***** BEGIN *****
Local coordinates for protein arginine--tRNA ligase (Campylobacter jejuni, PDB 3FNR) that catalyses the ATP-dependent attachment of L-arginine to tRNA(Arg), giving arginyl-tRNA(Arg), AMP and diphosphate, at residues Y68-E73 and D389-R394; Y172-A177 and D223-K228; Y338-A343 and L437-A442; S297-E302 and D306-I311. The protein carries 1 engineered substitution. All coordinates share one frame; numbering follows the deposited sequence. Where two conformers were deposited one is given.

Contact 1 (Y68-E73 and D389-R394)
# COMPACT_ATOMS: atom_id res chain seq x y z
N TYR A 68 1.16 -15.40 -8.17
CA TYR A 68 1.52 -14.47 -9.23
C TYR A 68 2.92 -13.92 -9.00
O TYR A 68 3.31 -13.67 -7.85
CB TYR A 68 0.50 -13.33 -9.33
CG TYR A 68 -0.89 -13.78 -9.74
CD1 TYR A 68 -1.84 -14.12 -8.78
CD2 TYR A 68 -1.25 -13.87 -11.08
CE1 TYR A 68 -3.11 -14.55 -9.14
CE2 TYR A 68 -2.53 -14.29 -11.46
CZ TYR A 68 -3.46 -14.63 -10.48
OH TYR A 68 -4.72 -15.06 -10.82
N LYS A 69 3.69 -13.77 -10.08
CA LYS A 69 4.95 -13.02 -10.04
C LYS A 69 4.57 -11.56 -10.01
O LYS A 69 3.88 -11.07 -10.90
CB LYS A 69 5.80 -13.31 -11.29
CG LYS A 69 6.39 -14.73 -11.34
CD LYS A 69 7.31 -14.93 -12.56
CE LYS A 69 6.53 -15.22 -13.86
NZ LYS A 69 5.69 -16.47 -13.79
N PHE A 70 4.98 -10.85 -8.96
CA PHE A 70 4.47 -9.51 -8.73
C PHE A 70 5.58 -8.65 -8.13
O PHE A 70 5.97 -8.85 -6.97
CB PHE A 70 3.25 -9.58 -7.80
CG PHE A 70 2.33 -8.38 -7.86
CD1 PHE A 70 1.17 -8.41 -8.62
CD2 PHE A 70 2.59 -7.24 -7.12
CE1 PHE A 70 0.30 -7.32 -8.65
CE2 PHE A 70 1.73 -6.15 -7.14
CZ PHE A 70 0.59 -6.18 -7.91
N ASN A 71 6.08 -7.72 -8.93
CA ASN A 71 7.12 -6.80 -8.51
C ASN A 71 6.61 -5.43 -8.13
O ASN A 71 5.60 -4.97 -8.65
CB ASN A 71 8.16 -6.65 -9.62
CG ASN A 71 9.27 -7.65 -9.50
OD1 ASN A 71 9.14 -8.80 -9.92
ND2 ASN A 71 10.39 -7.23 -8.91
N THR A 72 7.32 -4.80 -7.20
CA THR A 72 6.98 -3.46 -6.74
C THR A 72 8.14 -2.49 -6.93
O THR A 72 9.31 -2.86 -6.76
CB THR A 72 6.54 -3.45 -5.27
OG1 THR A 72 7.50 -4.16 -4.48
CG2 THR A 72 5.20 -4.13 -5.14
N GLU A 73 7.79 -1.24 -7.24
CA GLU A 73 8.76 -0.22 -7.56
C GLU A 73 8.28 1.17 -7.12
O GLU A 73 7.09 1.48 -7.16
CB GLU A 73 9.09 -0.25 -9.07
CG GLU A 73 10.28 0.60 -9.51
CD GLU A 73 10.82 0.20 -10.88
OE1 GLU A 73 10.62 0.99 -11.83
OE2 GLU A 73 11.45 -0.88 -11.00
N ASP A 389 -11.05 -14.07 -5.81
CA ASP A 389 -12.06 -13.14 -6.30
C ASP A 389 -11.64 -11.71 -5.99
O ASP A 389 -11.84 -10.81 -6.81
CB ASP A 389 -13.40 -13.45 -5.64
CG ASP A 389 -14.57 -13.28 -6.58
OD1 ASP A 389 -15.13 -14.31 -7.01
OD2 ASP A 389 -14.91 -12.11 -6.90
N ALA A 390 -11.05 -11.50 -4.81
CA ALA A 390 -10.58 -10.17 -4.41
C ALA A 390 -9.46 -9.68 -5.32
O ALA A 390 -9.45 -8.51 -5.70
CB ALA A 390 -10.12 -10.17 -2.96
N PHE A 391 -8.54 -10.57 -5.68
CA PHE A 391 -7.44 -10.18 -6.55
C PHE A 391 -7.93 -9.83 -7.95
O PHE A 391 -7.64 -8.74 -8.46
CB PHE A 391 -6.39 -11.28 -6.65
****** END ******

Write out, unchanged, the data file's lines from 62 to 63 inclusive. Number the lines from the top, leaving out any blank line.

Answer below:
C ASP A 389 -11.64 -11.71 -5.99
O ASP A 389 -11.84 -10.81 -6.81